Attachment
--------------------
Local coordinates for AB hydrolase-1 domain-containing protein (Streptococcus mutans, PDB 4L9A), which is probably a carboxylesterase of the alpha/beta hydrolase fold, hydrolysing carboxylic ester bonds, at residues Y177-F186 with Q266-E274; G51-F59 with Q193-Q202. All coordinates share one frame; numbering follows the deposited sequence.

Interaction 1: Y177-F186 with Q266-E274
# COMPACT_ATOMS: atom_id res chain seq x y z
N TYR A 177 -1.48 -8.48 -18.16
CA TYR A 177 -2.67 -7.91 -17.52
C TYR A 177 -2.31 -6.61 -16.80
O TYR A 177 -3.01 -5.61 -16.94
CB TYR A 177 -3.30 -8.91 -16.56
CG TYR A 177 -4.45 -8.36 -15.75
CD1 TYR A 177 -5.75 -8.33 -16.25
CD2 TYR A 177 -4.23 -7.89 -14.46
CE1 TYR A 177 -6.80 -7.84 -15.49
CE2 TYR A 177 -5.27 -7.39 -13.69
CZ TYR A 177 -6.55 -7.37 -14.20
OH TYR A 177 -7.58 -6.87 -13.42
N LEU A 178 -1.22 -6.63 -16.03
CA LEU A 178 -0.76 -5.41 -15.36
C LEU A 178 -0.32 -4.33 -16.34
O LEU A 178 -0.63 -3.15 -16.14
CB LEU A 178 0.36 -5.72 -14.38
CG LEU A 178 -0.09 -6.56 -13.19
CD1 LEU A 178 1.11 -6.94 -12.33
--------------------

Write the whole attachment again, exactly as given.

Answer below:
Local coordinates for AB hydrolase-1 domain-containing protein (Streptococcus mutans, PDB 4L9A), which is probably a carboxylesterase of the alpha/beta hydrolase fold, hydrolysing carboxylic ester bonds, at residues Y177-F186 with Q266-E274; G51-F59 with Q193-Q202. All coordinates share one frame; numbering follows the deposited sequence.

Interaction 1: Y177-F186 with Q266-E274
# COMPACT_ATOMS: atom_id res chain seq x y z
N TYR A 177 -1.48 -8.48 -18.16
CA TYR A 177 -2.67 -7.91 -17.52
C TYR A 177 -2.31 -6.61 -16.80
O TYR A 177 -3.01 -5.61 -16.94
CB TYR A 177 -3.30 -8.91 -16.56
CG TYR A 177 -4.45 -8.36 -15.75
CD1 TYR A 177 -5.75 -8.33 -16.25
CD2 TYR A 177 -4.23 -7.89 -14.46
CE1 TYR A 177 -6.80 -7.84 -15.49
CE2 TYR A 177 -5.27 -7.39 -13.69
CZ TYR A 177 -6.55 -7.37 -14.20
OH TYR A 177 -7.58 -6.87 -13.42
N LEU A 178 -1.22 -6.63 -16.03
CA LEU A 178 -0.76 -5.41 -15.36
C LEU A 178 -0.32 -4.33 -16.34
O LEU A 178 -0.63 -3.15 -16.14
CB LEU A 178 0.36 -5.72 -14.38
CG LEU A 178 -0.09 -6.56 -13.19
CD1 LEU A 178 1.11 -6.94 -12.33